Does this really matter? Yes, it does. For a start, when people are on your website, they need to know how to get to what matters to them, as quickly as possible. And descriptive page titles also affect search engine optimisation, how high your page ranks and, consequently, the amount of traffic you’ll get from a search.
Little things make a big difference. Your website structure and navigation naming make a big difference to how your visitors arrive and use your site. To help you assess your website menu, here’s some things to look at.
Decide who your site is for, then decide what pages are important for them. A website needs to be designed for the needs of the people who will use it. As such, the content or features that are important to them are what the website should focus on.
A link like “Message from the CEO” may be important to your company’s head honcho, but if your customers are not looking for that content, then placing it in the top navigation menu may take the space of a link that is important to your customers!
There are some limits on our capacity for processing information and the magical number is seven, plus or minus two, see George Miller 1956.
Applying this works well for your main navigation, for two reasons, search engines and visitors.
Search engines: A search engine gives your home page its overall ‘authority’ because more sites link to your homepage than to your interior pages. As this authority flows down to your interior pages via your navigation, it dilutes, thus reducing these pages ranking. Having fewer pages will result in the higher ranking of your actual pages. Less is more as far as SEO is concerned.
Visitors: Even more importantly with a person’s short-term memory holding only seven items, plus or minus two, less is definitely more. With the brain using “chunking” as a method to improve recall in short-term memory, having five to seven main sections is key to a good navigation structure.
If you need to use more than seven items, consider breaking them up into groups, avoiding long lists.
Need to know now many pages Google has indexed on your site?
Open Google search and enter the below search query by replacing the site name with yours:
You’ll see the results like below with the number of indexed pages in Google. Though this may not be the actual count of webpages on a site, it gives an idea of number of indexed pages on Google.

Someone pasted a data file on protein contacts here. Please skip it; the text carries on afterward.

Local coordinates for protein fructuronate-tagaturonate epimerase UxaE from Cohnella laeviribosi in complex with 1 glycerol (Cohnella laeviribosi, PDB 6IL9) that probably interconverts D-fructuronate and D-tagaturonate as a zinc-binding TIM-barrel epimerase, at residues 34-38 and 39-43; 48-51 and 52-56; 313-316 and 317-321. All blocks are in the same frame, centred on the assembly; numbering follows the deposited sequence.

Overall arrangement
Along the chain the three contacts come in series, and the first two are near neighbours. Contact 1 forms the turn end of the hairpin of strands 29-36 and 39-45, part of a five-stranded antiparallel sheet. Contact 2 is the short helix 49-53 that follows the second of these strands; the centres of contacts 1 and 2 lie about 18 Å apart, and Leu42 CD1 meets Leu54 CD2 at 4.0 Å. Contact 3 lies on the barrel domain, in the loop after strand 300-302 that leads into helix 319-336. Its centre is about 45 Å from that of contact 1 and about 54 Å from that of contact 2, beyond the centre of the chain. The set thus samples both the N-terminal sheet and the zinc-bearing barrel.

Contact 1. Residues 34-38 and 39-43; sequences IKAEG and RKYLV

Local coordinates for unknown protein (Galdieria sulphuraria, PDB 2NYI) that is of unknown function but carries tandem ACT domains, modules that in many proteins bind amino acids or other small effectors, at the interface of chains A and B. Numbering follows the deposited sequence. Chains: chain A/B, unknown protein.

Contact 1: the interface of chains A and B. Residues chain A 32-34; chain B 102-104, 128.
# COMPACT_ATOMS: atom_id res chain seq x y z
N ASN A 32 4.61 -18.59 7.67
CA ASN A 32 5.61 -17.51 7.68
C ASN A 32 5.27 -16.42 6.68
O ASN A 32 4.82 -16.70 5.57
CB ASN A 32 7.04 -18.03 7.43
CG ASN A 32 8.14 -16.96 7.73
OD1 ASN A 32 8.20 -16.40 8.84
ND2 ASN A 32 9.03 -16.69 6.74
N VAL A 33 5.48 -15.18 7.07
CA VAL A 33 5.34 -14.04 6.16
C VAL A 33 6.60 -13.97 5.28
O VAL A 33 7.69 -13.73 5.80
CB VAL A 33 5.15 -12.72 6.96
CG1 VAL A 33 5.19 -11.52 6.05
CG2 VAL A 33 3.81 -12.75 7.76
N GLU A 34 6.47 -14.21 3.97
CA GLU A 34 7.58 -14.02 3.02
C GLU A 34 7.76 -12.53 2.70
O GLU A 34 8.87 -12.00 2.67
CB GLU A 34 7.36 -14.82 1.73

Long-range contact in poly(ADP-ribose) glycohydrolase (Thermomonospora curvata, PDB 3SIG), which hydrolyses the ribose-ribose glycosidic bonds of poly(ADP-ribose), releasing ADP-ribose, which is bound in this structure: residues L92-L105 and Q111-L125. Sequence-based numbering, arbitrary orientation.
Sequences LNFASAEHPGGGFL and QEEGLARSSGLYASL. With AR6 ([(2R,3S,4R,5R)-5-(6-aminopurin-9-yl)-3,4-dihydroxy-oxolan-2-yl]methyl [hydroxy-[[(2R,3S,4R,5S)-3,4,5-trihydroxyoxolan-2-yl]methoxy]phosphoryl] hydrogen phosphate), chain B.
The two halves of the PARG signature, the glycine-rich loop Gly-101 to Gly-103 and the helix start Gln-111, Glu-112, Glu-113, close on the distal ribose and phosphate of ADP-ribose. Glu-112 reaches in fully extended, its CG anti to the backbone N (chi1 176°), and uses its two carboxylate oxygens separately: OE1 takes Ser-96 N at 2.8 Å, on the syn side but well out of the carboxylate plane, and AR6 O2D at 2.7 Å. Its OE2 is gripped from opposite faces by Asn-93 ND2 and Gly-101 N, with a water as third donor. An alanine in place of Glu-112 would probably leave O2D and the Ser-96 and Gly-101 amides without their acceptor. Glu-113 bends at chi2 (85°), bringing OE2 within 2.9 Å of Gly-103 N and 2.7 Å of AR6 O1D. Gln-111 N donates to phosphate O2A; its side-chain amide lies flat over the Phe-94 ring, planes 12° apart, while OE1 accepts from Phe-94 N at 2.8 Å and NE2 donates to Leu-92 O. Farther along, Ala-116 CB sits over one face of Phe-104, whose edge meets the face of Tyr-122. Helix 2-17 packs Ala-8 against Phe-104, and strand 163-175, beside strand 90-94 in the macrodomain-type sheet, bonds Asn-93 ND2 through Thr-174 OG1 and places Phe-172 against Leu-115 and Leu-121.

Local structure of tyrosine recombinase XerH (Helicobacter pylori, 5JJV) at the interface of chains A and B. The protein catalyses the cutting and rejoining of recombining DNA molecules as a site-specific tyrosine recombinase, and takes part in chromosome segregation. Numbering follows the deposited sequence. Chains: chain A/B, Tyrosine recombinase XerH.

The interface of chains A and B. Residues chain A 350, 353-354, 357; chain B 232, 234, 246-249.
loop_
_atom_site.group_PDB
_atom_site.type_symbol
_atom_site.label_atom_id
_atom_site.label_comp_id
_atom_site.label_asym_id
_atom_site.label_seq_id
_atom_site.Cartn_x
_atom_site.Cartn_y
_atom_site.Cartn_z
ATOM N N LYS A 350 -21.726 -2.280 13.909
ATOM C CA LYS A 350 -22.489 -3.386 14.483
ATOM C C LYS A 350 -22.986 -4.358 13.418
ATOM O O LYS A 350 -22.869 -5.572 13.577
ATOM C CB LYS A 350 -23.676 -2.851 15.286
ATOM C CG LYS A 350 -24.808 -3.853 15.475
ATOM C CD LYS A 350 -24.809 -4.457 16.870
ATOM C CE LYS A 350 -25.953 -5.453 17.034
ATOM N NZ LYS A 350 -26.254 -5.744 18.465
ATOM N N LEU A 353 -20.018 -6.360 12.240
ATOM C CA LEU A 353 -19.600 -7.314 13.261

Once you’ve got your website navigation whittled down to around five main menu items, it’s important make sure your page menu titles are short, sweet and relevant for your users and SEO purposes.
A link that says “All About Our Company” is unnecessary when just “Our Company”, “Company”, “About Us”, or “About” will work just fine. This may not seem like a big edit, but we have gone from four words to just one or two.
By editing your navigation menu, your site will be easier to read, improving the user experience, and your users will be more likely to find and click on relevant content.
Also, for SEO purposes, According to Backlinko, “Shorter URLs tend to rank better than long URLs.”
So, take the time to look at your page menu titles from the view point of your users.
The number of menu items matters, but so does the order of those items.
In website navigation, just like any list, items at the beginning and the end are most effective, because this is where attention and retention are highest. It’s called the serial position effect.
Primacy effect: Items at the beginning of a list are more easily remembered. Recency effect: Items at the end of a list (or things that just happened) are more easily remembered.
It then follows that anything we put at the beginning or end of our navigation becomes more prominent. Place items that are most important to your business and your visitors in these places.
How device friendly is your website? In the UK, tablet and mobile use has just overtaken desktop according to Stat Counter, so you need to make sure your website works equally well on a smart phone as well as on a laptop.
With people now used to scrolling down a page on a smart phone, your homepage can also act as a type of navigation menu, with links to all of your main pages. Burger menus and dropdown items should be tested to make sure that they are easy and usable, as there are minimum sizes for menu items that need to be clicked on for touch screens, and if usability is important to you (of course it is!), it’s also good to write the word ‘menu’ when using the burger menu.
Our advice is to test, test and test on as many devices you can.
This might seem obvious, however it’s not uncommon to find sites that fail to implement this function.
The common convention for logo placement is the top left-hand corner or centred along the top and the logo is also known as a link back to the homepage. This is a convention that is best followed as it is so widely implemented.
Footer space at the bottom of your website used to be reserved for privacy and legal links, however it has now become an important piece of real estate.
Footer SEO best practice says use your footer for links to your site’s legal pages, contact pages, email signup forms, your sitemap, social links and your latest posts, making sure all external links have a “no follow” tag (yes, your social links are external links and should have this tag).
The footer can also work as a design element to frame your layout and give a definite end to the page, so it makes sense to include it as part of your navigation strategy.
The design of your website’s navigation can make or break the experience for your customer. By ensuring your website’s navigational structure is clear and easy-to-use, you will encourage your visitors to spend some time on your site and help direct them to the content or features that are important to them and important to your business.
Not sure if you need to make a change? Then drop us a line and we’ll happily review your site free of charge.